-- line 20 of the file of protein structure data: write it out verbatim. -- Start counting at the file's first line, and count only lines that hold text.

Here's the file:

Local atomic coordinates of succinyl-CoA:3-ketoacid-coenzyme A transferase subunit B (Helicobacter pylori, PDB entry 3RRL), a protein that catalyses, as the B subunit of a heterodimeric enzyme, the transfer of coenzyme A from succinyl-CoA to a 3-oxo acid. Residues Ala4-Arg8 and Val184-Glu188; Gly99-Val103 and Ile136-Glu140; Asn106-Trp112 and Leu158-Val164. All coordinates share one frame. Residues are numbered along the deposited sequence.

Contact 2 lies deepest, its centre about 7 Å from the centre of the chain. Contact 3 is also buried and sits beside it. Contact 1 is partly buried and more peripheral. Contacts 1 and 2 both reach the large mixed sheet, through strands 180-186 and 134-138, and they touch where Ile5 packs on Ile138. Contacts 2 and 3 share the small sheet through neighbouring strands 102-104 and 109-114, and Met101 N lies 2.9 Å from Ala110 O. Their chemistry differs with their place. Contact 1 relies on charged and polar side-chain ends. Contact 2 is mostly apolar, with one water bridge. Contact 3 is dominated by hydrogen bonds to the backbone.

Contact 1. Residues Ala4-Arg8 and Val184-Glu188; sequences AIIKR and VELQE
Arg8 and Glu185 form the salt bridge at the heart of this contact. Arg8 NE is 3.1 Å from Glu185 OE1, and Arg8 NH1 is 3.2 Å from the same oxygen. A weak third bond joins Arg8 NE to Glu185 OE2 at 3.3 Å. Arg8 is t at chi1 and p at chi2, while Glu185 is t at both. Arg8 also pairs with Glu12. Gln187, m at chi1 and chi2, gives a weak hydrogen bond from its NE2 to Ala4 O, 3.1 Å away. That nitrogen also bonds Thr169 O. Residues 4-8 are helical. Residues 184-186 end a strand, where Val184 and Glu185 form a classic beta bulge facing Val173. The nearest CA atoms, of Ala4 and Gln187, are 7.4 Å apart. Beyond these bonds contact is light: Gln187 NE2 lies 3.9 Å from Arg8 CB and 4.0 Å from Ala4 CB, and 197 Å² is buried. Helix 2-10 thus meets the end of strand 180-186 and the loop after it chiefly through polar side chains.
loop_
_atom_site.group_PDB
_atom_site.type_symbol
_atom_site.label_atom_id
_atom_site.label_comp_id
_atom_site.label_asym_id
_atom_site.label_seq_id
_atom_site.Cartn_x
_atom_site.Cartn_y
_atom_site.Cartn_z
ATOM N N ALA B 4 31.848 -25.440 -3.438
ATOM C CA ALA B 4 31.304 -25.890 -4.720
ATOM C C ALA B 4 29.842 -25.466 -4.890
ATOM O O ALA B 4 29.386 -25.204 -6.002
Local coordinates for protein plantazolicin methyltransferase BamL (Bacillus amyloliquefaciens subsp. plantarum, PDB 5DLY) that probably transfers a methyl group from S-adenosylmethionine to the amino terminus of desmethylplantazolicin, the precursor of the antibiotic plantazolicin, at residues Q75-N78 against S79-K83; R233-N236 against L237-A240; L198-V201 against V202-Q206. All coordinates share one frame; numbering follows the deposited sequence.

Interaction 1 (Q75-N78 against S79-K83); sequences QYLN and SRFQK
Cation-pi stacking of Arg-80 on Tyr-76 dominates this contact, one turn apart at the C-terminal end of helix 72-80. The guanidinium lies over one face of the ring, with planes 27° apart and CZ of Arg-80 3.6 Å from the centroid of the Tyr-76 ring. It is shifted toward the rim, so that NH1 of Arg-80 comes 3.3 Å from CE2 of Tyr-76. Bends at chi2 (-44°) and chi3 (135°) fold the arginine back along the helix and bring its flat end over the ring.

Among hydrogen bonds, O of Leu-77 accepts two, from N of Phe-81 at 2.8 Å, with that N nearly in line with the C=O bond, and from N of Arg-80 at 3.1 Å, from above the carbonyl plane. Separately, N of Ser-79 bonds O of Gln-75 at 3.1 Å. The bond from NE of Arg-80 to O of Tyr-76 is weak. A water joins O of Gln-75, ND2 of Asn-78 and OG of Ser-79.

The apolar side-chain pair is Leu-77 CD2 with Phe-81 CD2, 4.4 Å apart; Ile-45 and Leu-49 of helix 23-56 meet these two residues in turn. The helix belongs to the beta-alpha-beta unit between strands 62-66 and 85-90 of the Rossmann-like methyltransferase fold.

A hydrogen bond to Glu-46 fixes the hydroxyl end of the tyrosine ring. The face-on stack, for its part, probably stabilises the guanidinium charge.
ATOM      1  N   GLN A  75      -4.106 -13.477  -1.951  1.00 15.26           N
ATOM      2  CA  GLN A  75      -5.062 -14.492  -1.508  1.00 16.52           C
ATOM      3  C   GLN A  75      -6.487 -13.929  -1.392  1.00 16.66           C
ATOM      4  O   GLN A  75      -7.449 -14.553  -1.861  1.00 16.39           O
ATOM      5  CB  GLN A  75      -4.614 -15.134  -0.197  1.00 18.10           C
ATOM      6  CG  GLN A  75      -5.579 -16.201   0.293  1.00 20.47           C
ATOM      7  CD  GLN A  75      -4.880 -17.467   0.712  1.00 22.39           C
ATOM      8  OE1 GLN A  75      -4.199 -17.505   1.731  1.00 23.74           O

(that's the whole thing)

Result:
Interaction 1 (Q75-N78 against S79-K83); sequences QYLN and SRFQK